First, we must be perfectly clear. We may understand what is going on in our story, but the PEA reading our log line doesn’t know squat and has absolutely no idea what it’s about.

You need an example? Oh, alright, I’ll tell you my very first ever log line. No laughing.

An American socialite witnesses a murder and goes on the run from the MOB and FBI, but an attempt on her life leaves her with selected memory loss and it is up to a London police officer to uncover her past before they’re both assassinated.

And breathe. No choking. Excellent, lungs refilled? Then let’s continue.

There are so many things wrong with this log line, it would be easier to tell you what’s right with it….absolutely nothing. It’s too long – another ten words and I’d have a completed novel. It has too way too much back story, and blah, blah, blah.

So what went wrong? I followed the rules. I have my protag and antag. I have the goal and all hell breaking loose.

Well, yes that’s true, but then I just threw everything on the page and hoped the words would sort themselves out while I grabbed a cuppa and watched NCIS. Let me explain – Writing the words is only part of the processes. The order in which we place them is a whole different ball game.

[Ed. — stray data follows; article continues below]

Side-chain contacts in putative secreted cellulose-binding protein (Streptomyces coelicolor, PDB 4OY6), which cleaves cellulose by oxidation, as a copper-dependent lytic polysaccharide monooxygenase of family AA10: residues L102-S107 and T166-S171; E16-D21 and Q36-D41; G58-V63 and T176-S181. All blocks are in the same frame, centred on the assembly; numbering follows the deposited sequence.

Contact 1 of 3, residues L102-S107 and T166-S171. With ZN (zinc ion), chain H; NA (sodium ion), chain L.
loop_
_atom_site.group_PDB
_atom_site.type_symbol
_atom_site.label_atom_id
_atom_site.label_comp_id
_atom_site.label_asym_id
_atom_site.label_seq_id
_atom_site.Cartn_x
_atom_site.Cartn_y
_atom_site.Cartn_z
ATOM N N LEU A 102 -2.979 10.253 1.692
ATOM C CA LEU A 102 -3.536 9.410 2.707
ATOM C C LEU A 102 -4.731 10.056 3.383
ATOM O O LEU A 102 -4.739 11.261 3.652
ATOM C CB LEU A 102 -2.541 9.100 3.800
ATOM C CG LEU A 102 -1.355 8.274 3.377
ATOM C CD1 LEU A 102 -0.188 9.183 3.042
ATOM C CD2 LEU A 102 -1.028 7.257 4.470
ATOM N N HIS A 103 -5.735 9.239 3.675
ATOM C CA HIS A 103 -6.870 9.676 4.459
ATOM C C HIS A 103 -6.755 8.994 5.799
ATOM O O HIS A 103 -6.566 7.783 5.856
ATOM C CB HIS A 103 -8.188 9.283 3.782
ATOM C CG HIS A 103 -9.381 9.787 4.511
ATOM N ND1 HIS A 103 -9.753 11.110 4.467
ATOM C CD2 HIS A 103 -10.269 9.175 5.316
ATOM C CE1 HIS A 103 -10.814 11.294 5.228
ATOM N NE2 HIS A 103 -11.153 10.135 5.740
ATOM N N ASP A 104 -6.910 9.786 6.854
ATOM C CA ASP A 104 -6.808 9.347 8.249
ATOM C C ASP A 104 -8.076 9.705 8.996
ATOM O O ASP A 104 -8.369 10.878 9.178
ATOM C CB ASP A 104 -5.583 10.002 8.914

Thanks to the awesome Kristen Lamb, the format for a log line should be something close to this:

An ADJECTIVE NOUN (protagonist) must ACTIVE VERB the (Antagonist) before  SOME REALLY HORRIBLE THING HAPPENS (stopping the protagonist from reaching her goal).

Now, if I’d presented my log line correctly the finished product may have looked something like this instead:

‘A quiet museum curator suffering from amnesia must uncover her secret past to unlock the real reason the mob has put out a contract for her life.

One thing to remember: The main logline is one sentence.

And please bear in mind that squeezing ten commas and a couple of semi-colons between one hundred and fifty words doesn’t constitute as ONE sentence….more like a splitting headache and a weekend recovering at the Priory. So, one sentence = 30 or less words.